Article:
As interest grows in better understanding the highly complex post-transcriptional environment in tumors, RNA-binding proteins have emerged as a class of potential cancer therapeutic targets. Recent research implicates them in MYC-driven cancers and in acute myeloid leukemia, to name just two examples, and the list is likely to lengthen.

RNA-binding proteins (RBP) are an emerging class of potential cancer therapeutic targets, albeit with myriad complexities that have yet to be untangled. Recent research has implicated RBPs in MYC-driven cancers and in acute myeloid leukemia (AML)—two examples in a lengthening list.

“The early genomics era was mainly focused on DNA-level molecular mechanisms—transcription factors and epigenetic modifiers were seen as the drivers of gene expression control,” remarks Hani Goodarzi, PhD, of the University of California, San Francisco. “But some RNA biologists, including Robert Darnell's group at The Rockefeller University [in New York, NY], were already looking ahead to how RBPs might also modulate gene expression.” Notably, Darnell developed cross-linking immunoprecipitation (CLIP) to pinpoint to which RNA type, and where, a given protein binds.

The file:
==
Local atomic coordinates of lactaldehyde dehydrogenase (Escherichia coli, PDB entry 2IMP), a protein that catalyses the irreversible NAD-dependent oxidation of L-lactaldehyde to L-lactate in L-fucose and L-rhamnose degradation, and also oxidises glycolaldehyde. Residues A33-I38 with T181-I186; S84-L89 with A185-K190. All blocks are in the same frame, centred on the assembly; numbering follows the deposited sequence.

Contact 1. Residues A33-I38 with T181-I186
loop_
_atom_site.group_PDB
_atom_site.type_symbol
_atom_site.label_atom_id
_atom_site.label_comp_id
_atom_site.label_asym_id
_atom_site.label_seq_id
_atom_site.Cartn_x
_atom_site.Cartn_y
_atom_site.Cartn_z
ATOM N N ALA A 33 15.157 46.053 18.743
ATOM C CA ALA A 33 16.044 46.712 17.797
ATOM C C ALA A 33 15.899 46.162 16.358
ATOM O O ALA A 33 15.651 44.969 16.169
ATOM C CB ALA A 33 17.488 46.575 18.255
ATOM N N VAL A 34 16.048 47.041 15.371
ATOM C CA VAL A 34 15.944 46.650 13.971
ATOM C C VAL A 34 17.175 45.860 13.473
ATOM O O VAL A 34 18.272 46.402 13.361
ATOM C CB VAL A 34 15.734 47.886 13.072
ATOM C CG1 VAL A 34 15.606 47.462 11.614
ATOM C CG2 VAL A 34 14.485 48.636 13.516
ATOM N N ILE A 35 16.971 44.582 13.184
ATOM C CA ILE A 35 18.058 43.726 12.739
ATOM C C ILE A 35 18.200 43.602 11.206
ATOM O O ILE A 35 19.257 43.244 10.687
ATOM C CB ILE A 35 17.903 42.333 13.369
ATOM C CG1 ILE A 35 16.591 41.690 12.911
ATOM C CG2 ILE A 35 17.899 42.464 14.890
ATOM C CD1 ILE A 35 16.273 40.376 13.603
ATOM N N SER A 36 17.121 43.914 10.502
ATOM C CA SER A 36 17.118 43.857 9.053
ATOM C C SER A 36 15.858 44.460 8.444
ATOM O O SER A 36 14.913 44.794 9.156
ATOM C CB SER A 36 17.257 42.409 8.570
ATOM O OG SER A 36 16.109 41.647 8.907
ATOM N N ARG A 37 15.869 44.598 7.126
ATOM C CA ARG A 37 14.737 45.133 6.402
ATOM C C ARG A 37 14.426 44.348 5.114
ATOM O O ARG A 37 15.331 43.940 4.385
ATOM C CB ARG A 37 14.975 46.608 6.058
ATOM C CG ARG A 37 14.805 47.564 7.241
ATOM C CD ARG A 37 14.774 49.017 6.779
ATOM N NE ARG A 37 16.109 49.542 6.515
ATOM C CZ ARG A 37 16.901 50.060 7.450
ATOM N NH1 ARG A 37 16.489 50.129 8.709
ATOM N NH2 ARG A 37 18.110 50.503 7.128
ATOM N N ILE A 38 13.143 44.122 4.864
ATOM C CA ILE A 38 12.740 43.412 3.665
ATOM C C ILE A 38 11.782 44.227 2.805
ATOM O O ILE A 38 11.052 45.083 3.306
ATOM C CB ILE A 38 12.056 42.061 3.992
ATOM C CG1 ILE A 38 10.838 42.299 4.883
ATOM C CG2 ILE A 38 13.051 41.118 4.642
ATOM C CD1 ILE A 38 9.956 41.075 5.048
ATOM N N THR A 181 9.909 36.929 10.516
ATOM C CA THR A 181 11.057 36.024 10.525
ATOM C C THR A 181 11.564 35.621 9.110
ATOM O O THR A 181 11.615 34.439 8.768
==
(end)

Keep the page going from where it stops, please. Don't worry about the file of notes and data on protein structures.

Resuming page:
“Once we realized that transcriptional regulation is only one part of the equation, more researchers began paying attention to what happens after, in the post-transcription space,” Goodarzi adds.